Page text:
Notes on “Notes On a Conditional Form”


22 tracks, one album. The 1975 went over the top for their newest release, “Notes On a Conditional Form,” and the album proves that you cannot label them under one genre, with surprises that make you wonder how they were the ones that made emo kids go crazy back in the early 2010’s. They toy with different sounds, wavering from nostalgic 90’s rock, to electronic, to pop, to really whatever sound they want. The new album is a demonstration of maturity and experimentation and, of course, the freedom of an artist being able to use their medium to create the type of art they want to create.

The whole album is centered around human behavior, no matter the sound. Each song explores the human condition in different situations, visiting more vulnerable ones that the group touched on in their third album, “A Brief Inquiry Into Online Relationships,” such as politics, relationships and living with yourself.

The album starts out with a classic, “The 1975,” which has been reinvented to open their previous three albums. The song typically begins each The 1975 project using the same lyric, but uses different sounds to introduce the aesthetic of the album. However, this album does not play by the rules. “The 1975” intro track actually samples a speech about climate change from Swedish activist Greta Thunberg.

Following the intro track, the album immediately dives into the heavy rock song, “People,” a totally unique punk sound for the group. “People” is a call for action to do something to make life better, so for the band to have Thunberg introduce the track makes the song that much more powerful.

The album then turns into a softer, more reflective tone, sometimes using ethereal sounding instrumental songs for transitions. In fact, the album has three solely instrumental songs, but this album places more focus on the musical arrangement aspect than the lyrics. In some songs, like “Shiny Collarbone,” looped sounds and minimal lyrics allow the listener to drift and think. It holds your attention, but it never pulls you in too deep. The next track, “If You’re Too Shy (Let Me Know),” turns around and brings you back.

Of course, I have to mention the nostalgia-inducing “Me & You Together Song” and “Then Before She Goes,”which are both songs about seemingly loving someone deeply, maybe more than the other person feels. I can picture a coming-of- age movie about teenage friends falling in love or an unrequited love.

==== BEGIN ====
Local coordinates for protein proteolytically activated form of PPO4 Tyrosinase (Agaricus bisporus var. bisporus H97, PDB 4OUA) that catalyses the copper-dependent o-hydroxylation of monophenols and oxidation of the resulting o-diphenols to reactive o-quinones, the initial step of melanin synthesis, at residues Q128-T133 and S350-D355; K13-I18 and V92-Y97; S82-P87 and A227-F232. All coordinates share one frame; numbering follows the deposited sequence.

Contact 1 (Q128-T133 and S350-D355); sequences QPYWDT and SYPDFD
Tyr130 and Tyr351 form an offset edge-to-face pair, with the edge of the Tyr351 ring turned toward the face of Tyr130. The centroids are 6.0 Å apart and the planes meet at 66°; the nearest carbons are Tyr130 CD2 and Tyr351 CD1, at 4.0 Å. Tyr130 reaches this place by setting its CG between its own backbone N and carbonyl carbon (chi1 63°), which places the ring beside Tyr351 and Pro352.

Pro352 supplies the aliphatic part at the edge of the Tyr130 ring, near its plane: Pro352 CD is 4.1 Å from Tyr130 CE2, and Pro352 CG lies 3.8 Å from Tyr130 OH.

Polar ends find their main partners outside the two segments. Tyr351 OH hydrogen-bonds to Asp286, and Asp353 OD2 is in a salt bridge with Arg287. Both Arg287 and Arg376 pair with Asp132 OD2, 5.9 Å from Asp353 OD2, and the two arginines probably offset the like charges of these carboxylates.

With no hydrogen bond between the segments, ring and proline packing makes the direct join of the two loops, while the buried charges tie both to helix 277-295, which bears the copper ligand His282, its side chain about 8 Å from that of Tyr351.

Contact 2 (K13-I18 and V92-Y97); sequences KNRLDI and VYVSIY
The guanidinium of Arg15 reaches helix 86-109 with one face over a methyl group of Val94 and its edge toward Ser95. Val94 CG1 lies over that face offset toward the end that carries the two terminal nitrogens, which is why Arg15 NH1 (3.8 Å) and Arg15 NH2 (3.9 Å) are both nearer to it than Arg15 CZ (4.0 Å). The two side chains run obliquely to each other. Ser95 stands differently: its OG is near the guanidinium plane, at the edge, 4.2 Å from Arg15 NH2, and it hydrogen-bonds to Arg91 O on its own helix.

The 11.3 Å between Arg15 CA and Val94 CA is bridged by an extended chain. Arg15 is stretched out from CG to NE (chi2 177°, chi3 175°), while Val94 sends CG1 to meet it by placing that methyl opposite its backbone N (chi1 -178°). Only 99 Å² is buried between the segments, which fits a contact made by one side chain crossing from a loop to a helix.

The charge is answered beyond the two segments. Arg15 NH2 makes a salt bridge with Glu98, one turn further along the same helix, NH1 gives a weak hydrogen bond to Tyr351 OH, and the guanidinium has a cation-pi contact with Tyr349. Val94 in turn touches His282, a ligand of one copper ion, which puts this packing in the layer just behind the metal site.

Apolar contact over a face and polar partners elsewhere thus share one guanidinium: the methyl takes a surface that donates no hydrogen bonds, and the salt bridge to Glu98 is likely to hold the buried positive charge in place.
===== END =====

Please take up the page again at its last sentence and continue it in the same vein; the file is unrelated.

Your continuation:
Matty Healy, the lead singer of the group, has been vocal about his past with heroin addiction. After the release of their second album, he went to rehab to receive treatment. Since rehab, he has stayed clean, and this album is a closer look at his life and how he recovered. In the song “The Birthday Party,” Healy sings that he depends on his friends to stay clean. Healy is incredibly thankful for his friends, and “Guys,” the last song on the album, is dedicated to his friends—specifically his bandmates. The song is a sweet look at the love Healy has for his bandmates, the ones who help him and who have always been there for him.

There is a song for anybody on this album. If you want to feel angry at the world, check out “People.” If you want to dance, there is “If You’re Too Shy.” If you want to reflect and contemplate, “Playing on My Mind” will help you out.

Overall, the album is definitely different from anything they have previously done. It ties in elements from the other three albums, even lyrically— there is a nice little call back to “Robbers” from their first album in “Roadkill.” Though it felt like there was a lot of jumping around considering the different sounds throughout the album, they made it work.

For longtime fans, it just makes sense. They transport you from place to place rather than staying in one mindset the whole album, but that is what the human condition is, so it’s only right.
Humans are not static beings; they have emotions and go through different experiences. This record is the perfect demonstration of the fact that life doesn’t always go with the flow, and there are disruptions that throw us off track.